Contrary to plaintiff's contention, the findings were amply supported by the evidence summarized. (See, Gee v. California State Personnel Bd. (1970) 5 Cal.App.3d 713, 718–719, 85 Cal.Rptr. 762 (dishonesty); Cvrcek v. State Personnel Bd. (1967) 247 Cal.App.2d 827, 56 Cal.Rptr. 84 (same); Hingsbergen v. State Personnel Bd. (1966) 240 Cal.App.2d 914, 50 Cal.Rptr. 59 (willful disobedience); Coomes v. State Personnel Board (1963) 215 Cal.App.2d 770, 775, 30 Cal.Rptr. 639 (same).) Plaintiff's attack on the credibility of the paroled ward goes to a matter within the exclusive province of the board. (Lorimore v. State Personnel Board (1965) 232 Cal.App.2d 183, 186, 189, 42 Cal.Rptr. 640.) The same may be said for plaintiff's claim that his refusals of the superintendent's order on April 24 stemmed from plaintiff's being upset and confused (of which there was evidence) by what plaintiff describes as ‘the coercive and unfair procedures' employed at his interview on that date (a description which is refuted by the tape of that meeting). (Cvrcek v. State Personnel Bd., supra, 247 Cal.App.2d at p. 832, 56 Cal.Rptr. 84.)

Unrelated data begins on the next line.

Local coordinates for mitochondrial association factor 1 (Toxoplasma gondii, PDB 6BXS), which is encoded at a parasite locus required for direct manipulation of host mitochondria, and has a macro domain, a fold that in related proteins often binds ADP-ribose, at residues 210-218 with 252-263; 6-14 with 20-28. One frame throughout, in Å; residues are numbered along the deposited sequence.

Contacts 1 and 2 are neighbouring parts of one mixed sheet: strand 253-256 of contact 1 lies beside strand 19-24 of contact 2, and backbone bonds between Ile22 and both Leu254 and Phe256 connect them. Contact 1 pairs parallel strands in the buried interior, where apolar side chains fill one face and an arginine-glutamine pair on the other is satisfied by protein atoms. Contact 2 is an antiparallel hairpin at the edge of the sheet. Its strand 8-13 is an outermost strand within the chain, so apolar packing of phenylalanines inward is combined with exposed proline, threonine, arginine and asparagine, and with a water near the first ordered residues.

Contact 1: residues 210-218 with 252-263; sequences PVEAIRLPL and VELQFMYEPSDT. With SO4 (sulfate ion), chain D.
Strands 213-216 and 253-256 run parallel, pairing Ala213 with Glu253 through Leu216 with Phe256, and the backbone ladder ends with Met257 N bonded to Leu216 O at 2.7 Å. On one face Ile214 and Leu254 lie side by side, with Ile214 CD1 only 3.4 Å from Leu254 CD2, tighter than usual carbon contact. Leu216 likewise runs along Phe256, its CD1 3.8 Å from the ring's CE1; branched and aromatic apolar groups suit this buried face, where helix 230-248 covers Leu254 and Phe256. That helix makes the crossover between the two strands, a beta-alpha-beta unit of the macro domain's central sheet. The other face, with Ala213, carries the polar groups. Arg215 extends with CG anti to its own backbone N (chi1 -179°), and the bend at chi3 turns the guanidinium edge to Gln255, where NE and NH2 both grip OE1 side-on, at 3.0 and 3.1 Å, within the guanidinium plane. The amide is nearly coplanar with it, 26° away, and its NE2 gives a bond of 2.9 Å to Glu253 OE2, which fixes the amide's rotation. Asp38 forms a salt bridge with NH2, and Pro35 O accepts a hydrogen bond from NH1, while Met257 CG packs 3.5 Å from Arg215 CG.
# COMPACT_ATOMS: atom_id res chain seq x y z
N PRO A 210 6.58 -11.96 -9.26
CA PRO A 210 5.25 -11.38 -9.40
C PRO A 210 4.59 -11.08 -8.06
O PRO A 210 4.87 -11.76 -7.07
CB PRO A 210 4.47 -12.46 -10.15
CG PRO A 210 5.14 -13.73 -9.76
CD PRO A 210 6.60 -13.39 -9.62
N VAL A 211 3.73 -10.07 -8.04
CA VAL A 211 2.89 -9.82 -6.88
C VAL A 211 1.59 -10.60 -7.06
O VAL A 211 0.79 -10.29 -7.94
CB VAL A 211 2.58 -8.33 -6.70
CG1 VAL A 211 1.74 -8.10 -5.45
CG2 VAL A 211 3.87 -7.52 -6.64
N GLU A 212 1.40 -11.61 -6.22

Plaintiff also asserts that the findings are not sufficiently detailed. The claim is without merit. The findings go beyond those of ultimate fact and are evidentiary in nature. They are more than sufficient. (§ 19582, subd. (e); Shepherd v. State Personnel Board (1957) 48 Cal.2d 41, 50, 307 P.2d 4; McNeil's Inc. v. Contractors' State License Board (1968) 262 Cal.App.2d 322, 326–327, 68 Cal.Rptr. 640; Savelli v. Board of Medical Examiners (1964) 229 Cal.App.2d 124, 134–135, 40 Cal.Rptr. 171; Tabory v. State Personnel Board (1962) 208 Cal.App.2d 543, 546–547, 25 Cal.Rptr. 333.)


Plaintiff contends that the penalty of dismissal was so severe as to constitute a clear abuse of discretion.